our everyday life

Is Lunch Meat Unhealthy?

by Maggie McCormick, studioD

A sandwich featuring lunch meat is a convenient option for school or at work. Lunch meat alone or along with crackers is a delicious snack. However, there are health concerns when it comes to deli meat. Eating these meats regularly can increase your risk of cancer, according to the World Cancer Research Fund.


The nutritional content of lunch meats is generally good. Two slices of lunch meat have around 100 calories, depending on the particular type of meat. As part of a sandwich, this makes for a relatively low calorie lunch. Where you do need to be careful is in looking at the fat content. Certain lunch meats, like bologna, have much higher fat contents than meats like ham or turkey. If you're watching your weight, this could be a concern.

Cancer Risk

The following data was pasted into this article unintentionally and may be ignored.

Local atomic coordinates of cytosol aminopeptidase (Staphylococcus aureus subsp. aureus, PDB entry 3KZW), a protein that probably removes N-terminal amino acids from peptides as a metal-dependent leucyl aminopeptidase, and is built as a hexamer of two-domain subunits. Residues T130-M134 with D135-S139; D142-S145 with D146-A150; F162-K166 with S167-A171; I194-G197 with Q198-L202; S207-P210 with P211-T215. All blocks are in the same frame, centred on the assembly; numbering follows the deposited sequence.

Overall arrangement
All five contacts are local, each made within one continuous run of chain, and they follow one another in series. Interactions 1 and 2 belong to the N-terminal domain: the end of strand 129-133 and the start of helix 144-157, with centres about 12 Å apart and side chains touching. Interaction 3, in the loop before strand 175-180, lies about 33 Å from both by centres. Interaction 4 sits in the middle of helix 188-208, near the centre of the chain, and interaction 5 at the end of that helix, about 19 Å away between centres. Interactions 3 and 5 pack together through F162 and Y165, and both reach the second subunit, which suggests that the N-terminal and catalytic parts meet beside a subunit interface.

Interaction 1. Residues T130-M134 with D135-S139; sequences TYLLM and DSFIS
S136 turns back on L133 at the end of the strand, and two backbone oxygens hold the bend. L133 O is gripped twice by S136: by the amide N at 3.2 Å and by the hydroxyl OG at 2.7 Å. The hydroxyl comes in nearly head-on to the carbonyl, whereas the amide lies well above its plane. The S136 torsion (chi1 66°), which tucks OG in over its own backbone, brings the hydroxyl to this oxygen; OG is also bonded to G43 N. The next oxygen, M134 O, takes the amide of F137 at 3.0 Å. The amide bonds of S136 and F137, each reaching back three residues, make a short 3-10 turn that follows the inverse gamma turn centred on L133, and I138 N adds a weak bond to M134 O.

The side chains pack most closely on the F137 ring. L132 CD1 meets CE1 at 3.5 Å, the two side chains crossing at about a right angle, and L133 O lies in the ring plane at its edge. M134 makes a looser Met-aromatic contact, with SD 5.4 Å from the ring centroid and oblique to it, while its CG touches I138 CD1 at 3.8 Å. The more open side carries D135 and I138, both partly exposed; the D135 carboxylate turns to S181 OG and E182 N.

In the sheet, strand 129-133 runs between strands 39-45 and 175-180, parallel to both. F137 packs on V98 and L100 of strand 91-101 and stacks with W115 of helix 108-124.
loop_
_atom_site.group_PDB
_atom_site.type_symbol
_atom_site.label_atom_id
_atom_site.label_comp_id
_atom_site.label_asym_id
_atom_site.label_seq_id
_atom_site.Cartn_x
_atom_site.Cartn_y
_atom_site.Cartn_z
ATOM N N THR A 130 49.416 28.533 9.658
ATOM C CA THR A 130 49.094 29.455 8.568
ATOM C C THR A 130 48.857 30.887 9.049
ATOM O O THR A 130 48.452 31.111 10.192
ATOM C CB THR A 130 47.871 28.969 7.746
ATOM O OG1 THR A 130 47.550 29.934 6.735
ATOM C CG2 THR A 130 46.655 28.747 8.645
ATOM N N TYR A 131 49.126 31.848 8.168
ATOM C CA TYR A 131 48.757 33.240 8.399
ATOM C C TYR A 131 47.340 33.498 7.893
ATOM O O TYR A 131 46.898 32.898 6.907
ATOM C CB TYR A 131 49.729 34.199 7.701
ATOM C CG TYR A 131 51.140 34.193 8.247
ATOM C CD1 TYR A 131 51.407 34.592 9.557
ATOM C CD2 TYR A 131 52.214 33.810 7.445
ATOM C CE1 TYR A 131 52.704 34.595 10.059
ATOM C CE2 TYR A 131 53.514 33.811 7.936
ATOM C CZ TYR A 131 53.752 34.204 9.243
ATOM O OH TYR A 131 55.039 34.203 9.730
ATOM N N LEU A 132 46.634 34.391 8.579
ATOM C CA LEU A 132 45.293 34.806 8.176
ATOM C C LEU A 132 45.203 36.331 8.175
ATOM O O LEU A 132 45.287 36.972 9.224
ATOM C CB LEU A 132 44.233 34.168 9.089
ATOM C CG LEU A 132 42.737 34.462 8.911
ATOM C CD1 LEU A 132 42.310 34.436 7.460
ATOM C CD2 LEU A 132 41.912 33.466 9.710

Lunch meats have been processed using a variety of techniques in order to preserve the meat. The World Cancer Research Fund found that those who eat even a small amount processed meats on a regular basis increase their risk of bowel cancer by 20 percent. To reduce your risk, limit the amount of processed meat that you eat. Instead of eating a sandwich every day, alternate between sandwiches and salads.

Lunch Meat During Pregnancy

Precooked meats can cause the disease listeria, which pregnant women are about 20 times more likely to get, according to Baby Center. This can transfer to the baby through the placenta or birth canal, potentially causing death. Because of this, lunch meats -- including hot dogs -- should be off the table unless they are served steaming hot. Pregnant women can enjoy a hot dog at a barbecue, but should opt for a vegetable sandwich rather than using deli meat.

Healthier Alternatives

Lunch meat is fine to eat occasionally, but you should limit your consumption. Instead, try packing last night's leftovers, which can contain healthier bits of meat. You might also consider vegetarian sandwiches, burritos, salads or a slice of pizza loaded with vegetables rather than meat.

About the Author

Maggie McCormick is a freelance writer. She lived in Japan for three years teaching preschool to young children and currently lives in Honolulu with her family. She received a B.A. in women's studies from Wellesley College.

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